Picking Your Brain In The Name Of Security

By Laura Guevin
Editorial Director, BiometriTech

August 19, 2002

While doing some in-depth research on biometric technologies recently, I came across a subject I hadn't encountered before: brain fingerprinting. At least I don't recall coming across it before -- perhaps a scan of my brain would prove otherwise. The technology isn't a new concept, nor does it rely on biometric traits, although it can best be used in tandem with biometrics -- surprisingly -- to protect the privacy of those being tested.

Brain fingerprinting was invented more than 10 years ago, when the CIA invested some money in a psychologist, Emanuel Donchin, and his student, Lawrence Farwell. The theory was to find out what they could do to expand on a standard EEG test, which uses super-sensitive electrodes to measure fluctuations in electrical potential caused by patterns of brain activity. Donchin specialized in a characteristic bump in the EEG scan called the P300, which occurs approximately a third of a second after the subject being tested recognizes something significant.

Farwell continued testing the viability of using P300 for criminal cases, and ended up patenting the Farwell Brain Fingerprinting method. The system basically works by flashing words or pictures relevant to a crime on a computer screen, along with irrelevant words and pictures. Electrical brain responses are measured through a patented headband equipped with sensors. Farwell discovered that a memory and encoding related multifaceted electroencephalographic response (MERMER) was elicited when the brain processed noteworthy information it recognized. Therefore, if details of a crime only a perpetrator would know about were presented, a MERMER would be emitted by the brain of the perpetrator -- but not by the brain of an innocent suspect.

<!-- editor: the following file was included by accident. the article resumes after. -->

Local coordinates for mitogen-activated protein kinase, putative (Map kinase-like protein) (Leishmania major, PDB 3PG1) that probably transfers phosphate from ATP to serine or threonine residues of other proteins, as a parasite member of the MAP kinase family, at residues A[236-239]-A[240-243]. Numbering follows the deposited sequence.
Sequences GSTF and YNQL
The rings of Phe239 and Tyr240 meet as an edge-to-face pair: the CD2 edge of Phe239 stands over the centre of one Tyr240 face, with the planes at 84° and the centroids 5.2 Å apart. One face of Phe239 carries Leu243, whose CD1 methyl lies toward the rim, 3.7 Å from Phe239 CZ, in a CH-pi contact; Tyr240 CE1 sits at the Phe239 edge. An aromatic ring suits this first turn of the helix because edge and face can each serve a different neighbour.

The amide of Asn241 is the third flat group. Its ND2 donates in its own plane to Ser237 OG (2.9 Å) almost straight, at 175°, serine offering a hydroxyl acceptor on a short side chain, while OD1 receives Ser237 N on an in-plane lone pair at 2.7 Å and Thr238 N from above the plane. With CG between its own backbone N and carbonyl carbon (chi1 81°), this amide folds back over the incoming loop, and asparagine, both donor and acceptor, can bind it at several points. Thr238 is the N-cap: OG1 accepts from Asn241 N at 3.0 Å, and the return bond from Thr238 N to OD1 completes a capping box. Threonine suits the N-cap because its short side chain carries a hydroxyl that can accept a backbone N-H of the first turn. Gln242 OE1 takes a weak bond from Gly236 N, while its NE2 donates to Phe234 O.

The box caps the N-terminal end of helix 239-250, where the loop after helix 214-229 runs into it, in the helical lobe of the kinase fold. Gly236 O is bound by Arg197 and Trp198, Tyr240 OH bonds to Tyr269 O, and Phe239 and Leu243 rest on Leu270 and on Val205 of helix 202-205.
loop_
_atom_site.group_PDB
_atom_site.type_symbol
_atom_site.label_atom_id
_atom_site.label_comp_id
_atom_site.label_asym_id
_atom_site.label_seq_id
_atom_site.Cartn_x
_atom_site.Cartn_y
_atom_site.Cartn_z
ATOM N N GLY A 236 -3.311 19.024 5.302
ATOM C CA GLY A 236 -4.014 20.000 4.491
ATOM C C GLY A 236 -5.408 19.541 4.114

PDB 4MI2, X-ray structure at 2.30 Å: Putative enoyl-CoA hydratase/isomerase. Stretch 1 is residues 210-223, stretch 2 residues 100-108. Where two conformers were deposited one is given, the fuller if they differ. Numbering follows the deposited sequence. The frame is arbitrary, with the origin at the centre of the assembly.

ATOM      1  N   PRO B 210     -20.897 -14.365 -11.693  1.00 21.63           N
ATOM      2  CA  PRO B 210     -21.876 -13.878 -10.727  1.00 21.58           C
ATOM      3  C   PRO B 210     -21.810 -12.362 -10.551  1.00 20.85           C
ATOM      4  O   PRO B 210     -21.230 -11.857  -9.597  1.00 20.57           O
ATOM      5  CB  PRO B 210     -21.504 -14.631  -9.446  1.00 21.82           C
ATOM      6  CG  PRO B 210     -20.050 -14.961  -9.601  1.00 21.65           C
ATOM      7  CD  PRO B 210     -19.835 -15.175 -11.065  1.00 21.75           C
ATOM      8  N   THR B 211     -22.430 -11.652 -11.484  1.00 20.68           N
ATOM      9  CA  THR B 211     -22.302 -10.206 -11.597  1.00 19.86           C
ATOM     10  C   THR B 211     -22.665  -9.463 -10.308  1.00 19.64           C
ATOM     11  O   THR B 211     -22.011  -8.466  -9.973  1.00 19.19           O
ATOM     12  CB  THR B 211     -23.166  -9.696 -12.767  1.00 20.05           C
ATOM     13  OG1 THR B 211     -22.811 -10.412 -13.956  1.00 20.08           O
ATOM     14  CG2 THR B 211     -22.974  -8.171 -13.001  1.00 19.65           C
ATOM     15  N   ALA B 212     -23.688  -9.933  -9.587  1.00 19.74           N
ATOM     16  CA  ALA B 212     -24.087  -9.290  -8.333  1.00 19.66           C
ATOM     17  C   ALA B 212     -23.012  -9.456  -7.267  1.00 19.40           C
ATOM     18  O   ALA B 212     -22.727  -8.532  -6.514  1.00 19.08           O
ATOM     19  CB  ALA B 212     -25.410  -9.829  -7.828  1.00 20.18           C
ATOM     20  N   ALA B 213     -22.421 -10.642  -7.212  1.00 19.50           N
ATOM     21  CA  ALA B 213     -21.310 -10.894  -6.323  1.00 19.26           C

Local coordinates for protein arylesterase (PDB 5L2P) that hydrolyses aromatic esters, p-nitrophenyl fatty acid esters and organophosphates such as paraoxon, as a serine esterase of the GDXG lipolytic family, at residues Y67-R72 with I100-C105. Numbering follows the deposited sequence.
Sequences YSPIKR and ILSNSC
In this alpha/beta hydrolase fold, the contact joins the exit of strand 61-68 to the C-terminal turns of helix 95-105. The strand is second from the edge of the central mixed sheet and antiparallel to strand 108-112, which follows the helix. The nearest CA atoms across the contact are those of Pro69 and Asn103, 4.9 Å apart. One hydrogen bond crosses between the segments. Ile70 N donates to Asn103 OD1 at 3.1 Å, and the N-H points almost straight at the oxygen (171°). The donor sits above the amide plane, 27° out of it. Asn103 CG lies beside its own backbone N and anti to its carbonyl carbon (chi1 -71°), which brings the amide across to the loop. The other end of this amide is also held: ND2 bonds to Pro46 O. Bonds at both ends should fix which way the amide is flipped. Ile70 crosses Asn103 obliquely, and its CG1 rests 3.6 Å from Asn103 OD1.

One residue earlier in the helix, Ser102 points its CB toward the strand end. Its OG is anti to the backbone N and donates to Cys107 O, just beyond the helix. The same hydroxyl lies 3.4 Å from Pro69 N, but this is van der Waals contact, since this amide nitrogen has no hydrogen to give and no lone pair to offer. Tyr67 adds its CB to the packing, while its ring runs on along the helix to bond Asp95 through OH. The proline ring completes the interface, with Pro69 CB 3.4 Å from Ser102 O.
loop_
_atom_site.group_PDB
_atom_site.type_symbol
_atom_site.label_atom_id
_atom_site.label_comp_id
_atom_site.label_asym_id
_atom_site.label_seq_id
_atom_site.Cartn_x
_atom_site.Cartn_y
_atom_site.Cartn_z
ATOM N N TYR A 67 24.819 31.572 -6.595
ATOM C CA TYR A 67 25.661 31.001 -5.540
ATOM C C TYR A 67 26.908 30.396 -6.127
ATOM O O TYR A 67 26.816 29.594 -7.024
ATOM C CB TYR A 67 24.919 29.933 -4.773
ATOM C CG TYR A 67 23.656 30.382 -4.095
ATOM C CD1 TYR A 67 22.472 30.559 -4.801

In Farwell's Brain Fingerprinting, a computer analyzes brain responses to detect the MERMER, and determines whether or not the crime-relevant information is stored in the brain of the suspect. This is also known as Computerized Knowledge Assessment. One of the strongest arguments for this type of testing is that human judgment doesn't enter the picture -- the results are scientific. Whereas other forms of questioning, like interrogation, involve intimidation and verbal "persuasion," no verbal communication is required with brain fingerprinting. And whereas lie detector tests have been known to fail, especially among skilled liars who have learned how to skew results by clenching their teeth, etc., the impulses of the brain supposedly cannot be manipulated for the purposes of this test.

Of course, there's a laundry list of reasons why this method is not foolproof. The first that comes to mind is that the crime-relevant questions and pictures are chosen by humans, and are therefore subjective. What if an innocent subject is shown an image of the crime scene -- a place he or she has been to before, but not necessarily at the time of the crime? What if certain details of the crime match up with someone's similar experiences, and therefore recognition is registered?